Despite statements from Gov. Andy Beshear asking the legislature to quickly pass a budget and go home, the Kentucky legislature still remains open. That means all eight anti-abortion bills that have been filed since the session commenced on January 7th are up for consideration, including a constitutional amendment that would declare that there is no right to abortion in the Commonwealth (if approved by 60 percent of each chamber, it would go on the ballot at the next general election, where it would need to be approved by a majority of voters). On Thursday, the Senate Judiciary committee heard House Bill 451, which would allow Kentucky’s anti-abortion attorney general to have oversight over abortion facilities and regulations, sidestepping the more neutral Cabinet for Health and Family Services. It would also give the attorney general power to enforce the governor’s ban on elective medical procedures, adding the language that this was “including but not limited to abortion.” After it was passed out of committee with a unanimous vote, Senate Republicans actually tried to fold it into SB 150, a COVID relief bill — meaning they tried to restrict health care in the very bill meant to provide aid during a health care crisis (it was later removed).
Meanwhile, SB 9, a “born alive” bill passed by the Senate on January 27th, awaits debate in the Kentucky House when it reconvenes this coming Wednesday. While purporting to protect infants born alive after failed abortions (a basically nonexistent situation), what it would do is further stigmatize the procedure and force doctors to provide life support to — and prolong the suffering of — babies whose medical issues make them unable to live outside the womb. Not only is such a bill controversial, but it’s also redundant with a 2002 bill passed by the U.S. Congress. Its purpose in the face of the current health crisis is baffling.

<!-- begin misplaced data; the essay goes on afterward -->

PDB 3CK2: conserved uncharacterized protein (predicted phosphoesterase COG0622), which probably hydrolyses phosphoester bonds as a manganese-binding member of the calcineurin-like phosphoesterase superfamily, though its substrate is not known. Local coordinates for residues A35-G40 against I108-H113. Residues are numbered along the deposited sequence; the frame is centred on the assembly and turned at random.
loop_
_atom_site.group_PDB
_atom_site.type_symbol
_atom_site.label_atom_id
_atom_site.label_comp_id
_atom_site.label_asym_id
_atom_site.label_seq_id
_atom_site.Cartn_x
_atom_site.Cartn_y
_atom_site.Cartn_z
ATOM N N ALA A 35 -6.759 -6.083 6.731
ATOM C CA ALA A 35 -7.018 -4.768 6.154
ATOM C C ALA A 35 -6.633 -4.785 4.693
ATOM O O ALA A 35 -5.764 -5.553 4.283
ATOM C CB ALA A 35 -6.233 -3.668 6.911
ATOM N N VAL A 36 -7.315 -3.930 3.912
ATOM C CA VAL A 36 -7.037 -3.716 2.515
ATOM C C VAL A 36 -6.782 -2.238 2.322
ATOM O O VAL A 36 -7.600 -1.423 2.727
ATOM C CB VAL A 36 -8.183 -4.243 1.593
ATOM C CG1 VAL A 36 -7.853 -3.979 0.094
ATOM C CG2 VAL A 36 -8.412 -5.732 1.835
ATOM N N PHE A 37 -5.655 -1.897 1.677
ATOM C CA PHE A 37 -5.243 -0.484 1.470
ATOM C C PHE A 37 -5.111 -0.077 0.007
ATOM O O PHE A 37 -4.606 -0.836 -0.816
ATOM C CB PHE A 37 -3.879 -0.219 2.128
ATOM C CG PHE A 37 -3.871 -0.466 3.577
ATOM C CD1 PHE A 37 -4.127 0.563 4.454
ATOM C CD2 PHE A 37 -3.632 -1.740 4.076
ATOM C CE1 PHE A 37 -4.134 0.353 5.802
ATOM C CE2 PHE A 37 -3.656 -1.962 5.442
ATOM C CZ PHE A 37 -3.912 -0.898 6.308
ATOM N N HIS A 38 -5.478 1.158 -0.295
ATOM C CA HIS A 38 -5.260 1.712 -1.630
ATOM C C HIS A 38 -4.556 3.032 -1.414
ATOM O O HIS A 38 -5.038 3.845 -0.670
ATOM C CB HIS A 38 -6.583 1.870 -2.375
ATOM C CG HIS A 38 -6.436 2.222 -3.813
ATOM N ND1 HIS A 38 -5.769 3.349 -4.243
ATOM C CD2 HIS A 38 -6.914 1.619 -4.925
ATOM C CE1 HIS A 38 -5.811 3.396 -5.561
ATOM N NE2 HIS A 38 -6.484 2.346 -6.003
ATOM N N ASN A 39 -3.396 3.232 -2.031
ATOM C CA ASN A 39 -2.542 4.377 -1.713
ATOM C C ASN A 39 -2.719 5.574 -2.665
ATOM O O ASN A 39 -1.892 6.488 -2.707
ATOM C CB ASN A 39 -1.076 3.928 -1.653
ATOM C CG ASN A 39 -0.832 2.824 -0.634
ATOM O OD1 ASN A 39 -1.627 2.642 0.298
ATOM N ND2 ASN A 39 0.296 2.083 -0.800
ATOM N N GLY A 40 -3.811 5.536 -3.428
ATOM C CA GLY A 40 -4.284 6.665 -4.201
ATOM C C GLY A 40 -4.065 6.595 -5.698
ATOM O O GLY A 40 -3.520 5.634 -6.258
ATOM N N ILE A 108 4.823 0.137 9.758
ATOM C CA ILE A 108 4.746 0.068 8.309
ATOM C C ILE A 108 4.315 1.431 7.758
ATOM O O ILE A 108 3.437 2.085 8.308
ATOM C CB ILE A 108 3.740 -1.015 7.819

“I mean, the state is practically shut down. Schools are shut down. Day cares are shut down. Movies theaters, bars, restaurants are all shut down. We shouldn’t be fighting controversial bills at this moment. We should be working to help people who are directly impacted by all of these shutdowns who don’t know where their next paycheck is coming from,” says Tamarra Wieder, Kentucky state director for Planned Parenthood Advocates of Indiana and Kentucky, who technically can’t even fight the bills, as the capital has been closed to the public since March 17th. “There is not an ability for people to democratically participate in this process.”
Kentucky Democratic Rep. Charles Booker (who happens to be running for Mitch McConnell’s seat in the U.S. Senate) agrees. “They’re playing politics,” he tells me. “I know very clearly that they are using this moment — when a lot of opposition, a lot of opposing perspectives, cannot be there — to quickly move these types of bills forward that they know that they’d catch a lot of hell for if the public were there.” Out of concern for his health — and as a type of protest — he’s refused to show up for hearings or cast his vote on any bill that does not directly address COVID-19 relief or the budget, which the legislature is required to pass before adjourning. “I’m a Type 1 diabetic, and I’ve got two little girls, a family that I want to be around for,” he tells me. “Right now our legislature has not been leading by example.”
Which calls into question the motives of those legislators who are focusing on pushing abortion legislation instead of on the health and well-being of their colleagues and constituents. “For some legislators, I think [abortion] is a really held conviction,” Wieder says. “But I think it reinforces that they’re not pro-life; they’re just pro-birth.” Her hope at present is that, as other states have done, Kentucky will end its session promptly. “I don’t know where this ends, to be honest,” she sighs. “I really don’t.